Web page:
Friday, November 21, 2014

Thanksgiving Cranberry Pound Cake

by Sheila Connolly

Recently I wrote here about searching for a recipe to use with my vintage Swans Down hexagonal cake pans. I tracked down the corporate headquarters and asked if they could find a vintage recipe to match. They couldn’t, but they were quick to answer and kindly sent me a big batch of their recipes. I applaud their customer service!

Among their Thanksgiving recipes was one for Cranberry Pound Cake. Since I live in the home of Ocean Spray, I have a moral obligation to use our native cranberries, so I thought I’d share this recipe, in case you want something that isn’t apple or pumpkin pie with your holiday meal.

Swans Down Cranberry Pound Cake

3 cups sifts Swans Down cake flour
2 tsp baking powder
3/4 tsp salt
1 cup unsalted butter, softened
1-3/4 cups granulated sugar
3 large eggs, room temperature
1 large egg yolk, room temperature
3/4 cup whole milk
1 tsp vanilla
3/4 cup chopped fresh cranberries (chop first, then measure)
Optional: 1/2 cup finely chopped nuts

Preheat the oven to 325 degrees. Butter and lightly flour a 10-inch tube pan.

Sift the flour and measure. Then add the baking powder and salt, and sift again to mix.

In a large bowl, cream the butter, then gradually add the sugar, beating until the mixture is light and fluffy. Add the eggs and the extra yolk one at a time, beating after each addition until smooth.

Mix the vanilla and the milk. Add the flour mixture to the butter mixture in three batches, alternative with the milk, and beating on low after each addition.

Fold in the cranberries (and nuts if you’re using them).

Pour the batter into the prepared pan. Bake about 1 hour and 10 minutes, or until a toothpick comes out clean.  Cool in the pan on a wire rack for 15 minutes, then remove from the pan and finish cooling on the rack.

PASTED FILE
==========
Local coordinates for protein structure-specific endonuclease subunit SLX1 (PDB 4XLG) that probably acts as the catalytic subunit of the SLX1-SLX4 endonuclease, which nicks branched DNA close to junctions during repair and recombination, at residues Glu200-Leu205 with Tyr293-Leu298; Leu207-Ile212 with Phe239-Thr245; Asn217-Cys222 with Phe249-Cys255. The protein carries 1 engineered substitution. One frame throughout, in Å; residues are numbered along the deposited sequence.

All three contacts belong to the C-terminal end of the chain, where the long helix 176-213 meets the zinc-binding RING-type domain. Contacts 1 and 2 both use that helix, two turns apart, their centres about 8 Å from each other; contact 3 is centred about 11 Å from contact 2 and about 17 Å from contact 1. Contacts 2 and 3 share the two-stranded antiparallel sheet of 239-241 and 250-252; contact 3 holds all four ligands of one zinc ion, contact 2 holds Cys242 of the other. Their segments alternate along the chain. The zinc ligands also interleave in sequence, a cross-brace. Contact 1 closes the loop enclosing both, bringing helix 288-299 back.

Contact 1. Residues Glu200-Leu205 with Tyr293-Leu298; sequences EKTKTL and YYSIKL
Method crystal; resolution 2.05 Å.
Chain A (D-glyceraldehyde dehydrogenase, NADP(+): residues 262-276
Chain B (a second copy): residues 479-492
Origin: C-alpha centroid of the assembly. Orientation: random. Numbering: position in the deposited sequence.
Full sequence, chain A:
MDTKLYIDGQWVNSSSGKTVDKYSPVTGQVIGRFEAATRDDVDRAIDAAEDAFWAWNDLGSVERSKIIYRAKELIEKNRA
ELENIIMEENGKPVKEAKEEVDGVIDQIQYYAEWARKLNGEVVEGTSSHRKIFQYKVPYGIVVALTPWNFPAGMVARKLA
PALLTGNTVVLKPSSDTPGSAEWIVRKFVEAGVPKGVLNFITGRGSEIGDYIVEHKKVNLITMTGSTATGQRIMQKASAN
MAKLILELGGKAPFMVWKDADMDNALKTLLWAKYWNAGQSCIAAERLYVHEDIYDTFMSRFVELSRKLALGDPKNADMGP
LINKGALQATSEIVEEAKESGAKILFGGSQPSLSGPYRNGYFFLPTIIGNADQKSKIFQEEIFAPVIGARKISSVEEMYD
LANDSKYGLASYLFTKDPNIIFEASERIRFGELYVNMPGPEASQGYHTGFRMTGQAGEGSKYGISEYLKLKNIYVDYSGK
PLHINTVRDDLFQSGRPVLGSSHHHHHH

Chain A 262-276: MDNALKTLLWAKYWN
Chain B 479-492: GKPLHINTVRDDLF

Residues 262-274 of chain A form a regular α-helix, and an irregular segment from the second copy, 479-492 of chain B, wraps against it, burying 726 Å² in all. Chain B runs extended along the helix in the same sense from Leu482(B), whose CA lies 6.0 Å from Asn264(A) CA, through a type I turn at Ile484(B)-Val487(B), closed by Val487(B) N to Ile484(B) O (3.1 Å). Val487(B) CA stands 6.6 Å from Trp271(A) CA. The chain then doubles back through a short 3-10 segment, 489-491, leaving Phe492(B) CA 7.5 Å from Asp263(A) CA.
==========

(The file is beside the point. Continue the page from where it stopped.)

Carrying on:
Glaze (if you want it)

2 cups confectioners’ sugar

1/2 stick unsalted butter, melted
2 Tblsp heavy cream
1/2 tsp vanilla

In a medium bowl combine the sugar and butter, then stir in the heavy cream and vanilla. Beat until smooth and creamy. If it’s too thick, add more cream, one tablespoon at a time. Drizzle over the cooled cake.

I'm giving away a copy of Picked to Die to someone who leaves a comment here (random drawing!) about the first Thanksgiving dish you ever cooked yourself. (I roasted my first Turkey when I was 16 because I really wanted to go with my family to my high school's Thanksgiving Day football game.) The drawing will be held on Thanksgiving Day.

Meg, Seth, Bree, Max and Lolly, and all the citizens of Granford, wish you a bountiful harvest and a wonderful Thanksgiving!


  1. Wow! I call that a showstopper! What a beautiful cake. Cranberries are so wonderful in cakes. I think I probably baked a pie first. Either pumpkin or pecan. Must have worked out okay because I don't recall specifics. My mother isn't keen on cranberries, so she never made them for Thanksgiving. Once I discovered them, I always included them in our Thanksgiving meal. My dad and I couldn't get enough of them!

  2. My mother used to make a cake at Christmas like that - so pretty with the cranberries. I'm going to try this! (But I already have a copy of Picked [which I'm halfway through reading, and thought I had LOST it at Crime Bake - terribly unhappy about that - but found it last night and am eagerly finishing it!], so leave me out of the drawing.)

  3. Doesn't good customer service make all the difference? I wonder about companies who can't be bothered.

    What a fun idea and pretty, too.

    My family disliked fruitcake (thanks to the citron). The family alternative was a recipe my mother found in a 1940 something Jacksonville, Florida newspaper. It had dates, raisins, chocolate chips, nuts, and cherries. We replaced the icky maraschino cherries (I really don't believe they are cherries. Perhaps colored and flavored pressed paper.) with fresh cranberries. They added a great flash of color and tartness.

    1. Libby, I've never been wild about citron either. Not so sure about dates. And candied cherries always remind me of cough syrup. I think cranberries are useful in any part of the Thanksgiving meal because their tartness cuts through some of the grease, er, butter.

  4. The first Thanksgiving dish I cooked by myself was the dressing.
    Beautiful looking pound cake and I love cranberries.

  5. I love the story about the customer service. I wish more companies were that responsive. (And the cake looks wonderful!)
    The first Thanksgiving dish that I cooked by myself was a sweet potato casserole. :)

  6. I didn't do any cooking until I left home---so I did the whole dinner my first year away. It turned out pretty darn good, too.